Emerging economic powers like China and South Korea have dramatically increased their investments in research and higher education in recognition of the enormous benefits such investments have had for the U.S. economy. But despite this success, U.S. investment in research and technology continues to decline, most notably as a result of the “sequestration” legislation that took effect in March 2013. A survey last October of nearly 300 higher education institutions nationwide found that the mandatory cuts to discretionary spending (from which research budgets are funded) have taken a heavy toll. About 70 percent of the respondents reported a reduction in the number of new federal research grants and delays in already-funded projects. UF held its own in fiscal year 2013, finishing within 1 percent of the previous year with $640.6 million in research awards, but funding from National Institutes of Health, our largest sponsor, was down 7 percent and only a 30-percent increase in industry funding kept us level. Unfortunately, the spending bill approved by Congress and signed by the president in January and the proposed fiscal year 2015 budget released in March do little to close the innovation deficit. Under the budget proposal, spending on research and development at civilian science agencies would increase by just 0.7 percent, to $65.9 billion. Funding for the NIH does not even reach pre-sequestration levels and continues the decline of support for NIH since 2003. If the United States is to remain a leader in a 21st century world fueled by technological advances, we must continue to invest in our universities. I encourage you to learn more about the Innovation Deficit by visiting http://www.innovationdeficit.org/
UF Researchers Help Sequence Loblolly Pine Genome To look at the humble loblolly pine — grown in neat rows on large farms throughout the southeastern U.S. and milled for things like building lumber and paper — you would never think that its genetic code is seven times larger than a human’s. That is just one of the things researchers, including two from UF’s Institute of Food and Agricultural Sciences and the UF Genetics Institute, learned as they sequenced the loblolly pine genome for the first time. They also discovered genes resistant to a devastating pine forest disease. It’s the largest genome sequenced to date and the most complete conifer genome sequence ever published. It was described in the March issues of GENETICS and the journal Genome Biology. The tree is the primary source of pulpwood and saw timber for the U.S. forest products industry. The size and complexity of conifer genomes has, until now, prevented full genome sequencing. To sequence a genome, it must first be broken down into smaller, more manageable data pieces in order for computer programs to handle them. The pieces are then assembled and annotated — or described — as scientists look at each stretch of base pairs to see which genes are present, where they are on the genome and what they do. Different genes control different traits or characteristics in the living organism. The loblolly pine genome has 22 billion base pairs, while the human genome has 3 billion.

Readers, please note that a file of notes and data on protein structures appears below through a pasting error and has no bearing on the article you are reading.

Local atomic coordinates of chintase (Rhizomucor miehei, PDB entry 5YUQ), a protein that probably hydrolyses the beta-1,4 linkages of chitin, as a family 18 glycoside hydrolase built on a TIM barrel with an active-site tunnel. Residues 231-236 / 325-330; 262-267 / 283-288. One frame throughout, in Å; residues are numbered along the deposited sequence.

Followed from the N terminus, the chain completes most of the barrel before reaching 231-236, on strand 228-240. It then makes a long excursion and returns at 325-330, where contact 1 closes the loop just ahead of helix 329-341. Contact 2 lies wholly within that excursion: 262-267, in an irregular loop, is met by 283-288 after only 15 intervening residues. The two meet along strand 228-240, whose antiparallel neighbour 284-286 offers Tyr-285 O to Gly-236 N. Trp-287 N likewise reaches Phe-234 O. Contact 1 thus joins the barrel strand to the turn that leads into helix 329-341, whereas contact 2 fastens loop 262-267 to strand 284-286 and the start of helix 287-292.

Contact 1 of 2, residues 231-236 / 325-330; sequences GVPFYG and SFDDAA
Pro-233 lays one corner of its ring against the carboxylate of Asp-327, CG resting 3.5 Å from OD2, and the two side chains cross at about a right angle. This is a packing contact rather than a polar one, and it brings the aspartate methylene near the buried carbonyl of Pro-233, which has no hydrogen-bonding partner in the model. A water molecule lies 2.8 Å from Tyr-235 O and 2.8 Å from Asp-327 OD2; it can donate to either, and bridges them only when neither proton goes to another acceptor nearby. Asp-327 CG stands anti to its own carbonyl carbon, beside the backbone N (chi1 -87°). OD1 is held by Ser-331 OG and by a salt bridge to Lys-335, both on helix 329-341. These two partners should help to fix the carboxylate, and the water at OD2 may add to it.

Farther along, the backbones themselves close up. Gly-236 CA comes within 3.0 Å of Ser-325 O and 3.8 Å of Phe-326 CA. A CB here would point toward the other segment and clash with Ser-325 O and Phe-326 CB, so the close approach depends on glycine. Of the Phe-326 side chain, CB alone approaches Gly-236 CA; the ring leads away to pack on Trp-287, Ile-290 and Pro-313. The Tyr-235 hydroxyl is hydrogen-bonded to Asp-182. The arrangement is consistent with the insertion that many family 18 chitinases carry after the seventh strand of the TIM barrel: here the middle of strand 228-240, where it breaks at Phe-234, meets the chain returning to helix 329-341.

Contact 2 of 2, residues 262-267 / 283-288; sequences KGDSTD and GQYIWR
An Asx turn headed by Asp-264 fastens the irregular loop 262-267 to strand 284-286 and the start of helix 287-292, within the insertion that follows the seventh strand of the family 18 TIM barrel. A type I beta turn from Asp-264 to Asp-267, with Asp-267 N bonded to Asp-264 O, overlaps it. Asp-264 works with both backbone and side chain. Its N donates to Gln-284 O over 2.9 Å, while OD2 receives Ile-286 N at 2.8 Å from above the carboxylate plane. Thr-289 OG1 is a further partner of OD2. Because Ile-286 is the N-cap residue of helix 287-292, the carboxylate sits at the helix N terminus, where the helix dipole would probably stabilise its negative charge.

Institute of Food and Agricultural Sciences
“It’s a huge genome. But the challenge isn’t just collecting all the sequence data. The problem is assembling that sequence into order,” said David Neale, a professor of plant sciences at the University of California, Davis, who led the project. John M. Davis, professor and associate director of the UF School of Forest Resources and Conservation, and Katherine Smith, a biological science technician with the USDA Forest Service’s Southern Institute of Forest Genetics, took the lead in annotating the genes in a portion of the genome. They were looking for genes controlling resistance to fusiform rust, a disease that infects southern pines and renders them unfit for wood products. What they found was a whole family of resistance genes. “Commercially, it is the most economically devastating disease of the southern pines,” Davis said. “If growers didn’t have genetic resistance, we would have no pine plantations — it’s that important.” Florida’s nearly 16 million acres of timberland supported economic activities that generated $14.7 billion in economic impact in recent years and provided nearly 90,000 fulland part-time jobs. A molecular understanding of genetic resistance is a valuable tool for forest managers as they select trees that will develop into healthy groves. More than 500 million loblolly pine seedlings with these resistance genes are planted every year throughout the U.S. The loblolly genome research was conducted in an open-access manner,